13. Structures of revertant signal sequences of Escherichia coli ribose binding protein. Chi, S.W., Yi, G.S., Suh, J.Y., Choi, B.S., Kim, H. Biophys. J. (1995) [Pubmed]
  14. Metabolism of 2,2,2-trifluoroethanol and its relationship to toxicity. Fraser, J.M., Kaminsky, L.S. Toxicol. Appl. Pharmacol. (1987) [Pubmed]
  15. 2,2,2-Trifluoroethanol intestinal and bone marrow toxicity: the role of its metabolism to 2,2,2-trifluoroacetaldehyde and trifluoroacetic acid. Fraser, J.M., Kaminsky, L.S. Toxicol. Appl. Pharmacol. (1988) [Pubmed]
  16. Upregulation of the transcription factor TFEB in t(6;11)(p21;q13)-positive renal cell carcinomas due to promoter substitution. Kuiper, R.P., Schepens, M., Thijssen, J., van Asseldonk, M., van den Berg, E., Bridge, J., Schuuring, E., Schoenmakers, E.F., van Kessel, A.G. Hum. Mol. Genet. (2003) [Pubmed]
  17. Comparative study of human and salmon calcitonin secondary structure in solutions with low dielectric constants. Arvinte, T., Drake, A.F. J. Biol. Chem. (1993) [Pubmed]
  18. Product binding to the diiron(III) and mixed-valence diiron centers of methane monooxygenase hydroxylase studied by (1,2)H and (19)F ENDOR spectroscopy. Smoukov, S.K., Kopp, D.A., Valentine, A.M., Davydov, R., Lippard, S.J., Hoffman, B.M. J. Am. Chem. Soc. (2002) [Pubmed]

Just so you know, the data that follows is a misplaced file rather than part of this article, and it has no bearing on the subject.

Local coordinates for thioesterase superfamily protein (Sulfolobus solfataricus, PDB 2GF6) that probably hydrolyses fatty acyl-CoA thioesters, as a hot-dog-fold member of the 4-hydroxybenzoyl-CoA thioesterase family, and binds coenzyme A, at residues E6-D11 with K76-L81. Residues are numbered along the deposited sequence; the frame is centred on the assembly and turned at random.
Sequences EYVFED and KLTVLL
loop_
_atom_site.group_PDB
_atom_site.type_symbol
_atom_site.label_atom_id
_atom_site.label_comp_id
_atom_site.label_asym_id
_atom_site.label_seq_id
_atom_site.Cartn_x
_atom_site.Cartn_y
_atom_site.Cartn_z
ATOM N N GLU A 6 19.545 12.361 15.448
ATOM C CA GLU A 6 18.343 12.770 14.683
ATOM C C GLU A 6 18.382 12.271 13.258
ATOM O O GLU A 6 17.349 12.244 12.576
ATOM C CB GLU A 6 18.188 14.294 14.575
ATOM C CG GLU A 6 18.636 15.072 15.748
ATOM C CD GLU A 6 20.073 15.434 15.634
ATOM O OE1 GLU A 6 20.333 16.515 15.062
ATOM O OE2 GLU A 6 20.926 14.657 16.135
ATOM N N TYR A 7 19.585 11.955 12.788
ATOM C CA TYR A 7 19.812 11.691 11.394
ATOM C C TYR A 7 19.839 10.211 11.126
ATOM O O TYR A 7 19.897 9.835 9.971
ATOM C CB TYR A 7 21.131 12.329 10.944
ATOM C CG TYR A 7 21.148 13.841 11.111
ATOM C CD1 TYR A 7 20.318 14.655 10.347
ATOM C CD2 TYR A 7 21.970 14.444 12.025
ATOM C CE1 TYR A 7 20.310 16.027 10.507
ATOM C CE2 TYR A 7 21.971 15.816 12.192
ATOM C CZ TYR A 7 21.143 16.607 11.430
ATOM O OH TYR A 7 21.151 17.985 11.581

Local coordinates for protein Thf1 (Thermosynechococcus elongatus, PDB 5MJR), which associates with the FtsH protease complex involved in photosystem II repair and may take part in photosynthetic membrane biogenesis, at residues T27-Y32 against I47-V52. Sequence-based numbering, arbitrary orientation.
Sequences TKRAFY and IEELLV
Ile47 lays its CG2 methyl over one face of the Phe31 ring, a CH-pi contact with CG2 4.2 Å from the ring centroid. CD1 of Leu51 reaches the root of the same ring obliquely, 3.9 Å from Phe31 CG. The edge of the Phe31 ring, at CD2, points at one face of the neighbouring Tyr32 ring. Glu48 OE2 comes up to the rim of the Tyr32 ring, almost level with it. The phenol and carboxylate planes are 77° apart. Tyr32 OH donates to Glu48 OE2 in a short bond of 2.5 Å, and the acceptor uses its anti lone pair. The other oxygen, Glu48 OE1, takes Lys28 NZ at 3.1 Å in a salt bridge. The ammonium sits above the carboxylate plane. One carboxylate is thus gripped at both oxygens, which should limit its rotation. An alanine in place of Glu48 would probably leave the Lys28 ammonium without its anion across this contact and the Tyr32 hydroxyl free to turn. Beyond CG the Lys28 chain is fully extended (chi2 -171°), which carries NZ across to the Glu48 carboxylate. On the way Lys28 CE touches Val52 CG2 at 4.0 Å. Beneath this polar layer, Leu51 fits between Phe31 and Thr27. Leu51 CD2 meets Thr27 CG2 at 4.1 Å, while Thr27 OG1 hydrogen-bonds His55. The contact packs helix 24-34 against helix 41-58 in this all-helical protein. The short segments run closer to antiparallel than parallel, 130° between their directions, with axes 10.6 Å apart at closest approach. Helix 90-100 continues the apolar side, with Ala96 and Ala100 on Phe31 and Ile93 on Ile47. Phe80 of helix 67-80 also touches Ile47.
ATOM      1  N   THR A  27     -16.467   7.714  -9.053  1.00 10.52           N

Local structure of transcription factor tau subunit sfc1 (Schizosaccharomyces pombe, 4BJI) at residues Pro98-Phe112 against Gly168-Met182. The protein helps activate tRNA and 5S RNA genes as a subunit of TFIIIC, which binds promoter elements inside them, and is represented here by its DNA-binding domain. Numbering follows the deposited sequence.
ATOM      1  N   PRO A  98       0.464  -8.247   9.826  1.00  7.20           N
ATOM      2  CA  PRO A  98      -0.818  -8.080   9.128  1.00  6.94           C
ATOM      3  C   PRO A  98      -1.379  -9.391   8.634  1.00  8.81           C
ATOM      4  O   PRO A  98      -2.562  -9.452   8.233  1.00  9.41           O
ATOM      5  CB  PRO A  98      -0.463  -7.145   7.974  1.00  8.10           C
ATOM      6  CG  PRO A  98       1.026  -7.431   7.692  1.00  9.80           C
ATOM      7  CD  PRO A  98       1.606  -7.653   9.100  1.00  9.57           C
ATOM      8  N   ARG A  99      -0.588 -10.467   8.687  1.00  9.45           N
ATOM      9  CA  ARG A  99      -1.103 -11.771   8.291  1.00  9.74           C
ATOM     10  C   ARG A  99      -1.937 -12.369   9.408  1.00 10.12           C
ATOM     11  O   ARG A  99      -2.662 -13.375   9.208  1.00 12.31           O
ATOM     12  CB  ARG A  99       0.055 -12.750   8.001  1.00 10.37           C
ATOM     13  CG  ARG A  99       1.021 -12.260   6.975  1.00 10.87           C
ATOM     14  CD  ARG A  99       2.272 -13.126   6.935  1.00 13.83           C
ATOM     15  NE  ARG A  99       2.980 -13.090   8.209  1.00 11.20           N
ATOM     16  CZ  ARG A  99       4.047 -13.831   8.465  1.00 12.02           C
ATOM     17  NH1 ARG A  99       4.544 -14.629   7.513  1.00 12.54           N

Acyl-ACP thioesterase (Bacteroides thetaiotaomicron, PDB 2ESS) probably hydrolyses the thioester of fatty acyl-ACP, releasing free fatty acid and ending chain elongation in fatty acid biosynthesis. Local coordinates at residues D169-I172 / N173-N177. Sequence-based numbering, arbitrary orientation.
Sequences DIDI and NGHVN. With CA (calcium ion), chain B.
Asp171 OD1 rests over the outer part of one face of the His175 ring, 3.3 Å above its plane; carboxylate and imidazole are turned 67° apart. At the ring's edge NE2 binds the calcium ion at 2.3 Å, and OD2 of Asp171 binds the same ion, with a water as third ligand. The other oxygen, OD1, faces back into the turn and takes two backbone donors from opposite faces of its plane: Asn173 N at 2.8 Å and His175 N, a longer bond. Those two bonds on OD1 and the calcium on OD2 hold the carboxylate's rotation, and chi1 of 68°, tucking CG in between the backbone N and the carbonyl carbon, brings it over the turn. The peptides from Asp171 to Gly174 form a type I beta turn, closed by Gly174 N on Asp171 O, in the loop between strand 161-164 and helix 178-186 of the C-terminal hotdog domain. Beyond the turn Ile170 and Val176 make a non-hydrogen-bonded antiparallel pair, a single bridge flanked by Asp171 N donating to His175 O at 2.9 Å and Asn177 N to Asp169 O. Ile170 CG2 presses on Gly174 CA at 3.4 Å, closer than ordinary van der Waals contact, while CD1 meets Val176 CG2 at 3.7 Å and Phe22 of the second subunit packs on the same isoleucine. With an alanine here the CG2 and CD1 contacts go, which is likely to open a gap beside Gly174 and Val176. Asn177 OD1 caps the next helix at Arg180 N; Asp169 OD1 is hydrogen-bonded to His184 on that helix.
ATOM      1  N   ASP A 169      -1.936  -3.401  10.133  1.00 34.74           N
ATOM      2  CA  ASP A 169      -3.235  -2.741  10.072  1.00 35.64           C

19. Amyloid-like fibril formation in an all beta-barrel protein. Partially structured intermediate state(s) is a precursor for fibril formation. Srisailam, S., Kumar, T.K., Rajalingam, D., Kathir, K.M., Sheu, H.S., Jan, F.J., Chao, P.C., Yu, C. J. Biol. Chem. (2003) [Pubmed]
  20. Cloning and sequence analysis of TFE, a helix-loop-helix transcription factor able to recognize the thyroglobulin gene promoter in vitro. Javaux, F., Donda, A., Vassart, G., Christophe, D. Nucleic Acids Res. (1991) [Pubmed]
  21. Glycopeptides related to beta-endorphin adopt helical amphipathic conformations in the presence of lipid bilayers. Dhanasekaran, M., Palian, M.M., Alves, I., Yeomans, L., Keyari, C.M., Davis, P., Bilsky, E.J., Egleton, R.D., Yamamura, H.I., Jacobsen, N.E., Tollin, G., Hruby, V.J., Porreca, F., Polt, R. J. Am. Chem. Soc. (2005) [Pubmed]
  22. Generation of peptide maps by capillary zone electrophoresis in isoelectric iminodiacetic acid. Bossi, A., Righetti, P.G. Electrophoresis (1997) [Pubmed]
  23. 2,2,2-Trifluoroethanol Changes the Transition Kinetics and Subunit Interactions in the Small Bacterial Mechanosensitive Channel MscS. Akitake, B., Spelbrink, R.E., Anishkin, A., Killian, J.A., de Kruijff, B., Sukharev, S. Biophys. J. (2007) [Pubmed]
  24. Role of recurrent hydrophobic residues in catalysis of helix formation by T cell-presented peptides in the presence of lipid vesicles. Lu, S., Reyes, V.E., Lew, R.A., Anderson, J., Mole, J., Humphreys, R.E., Ciardelli, T. J. Immunol. (1990) [Pubmed]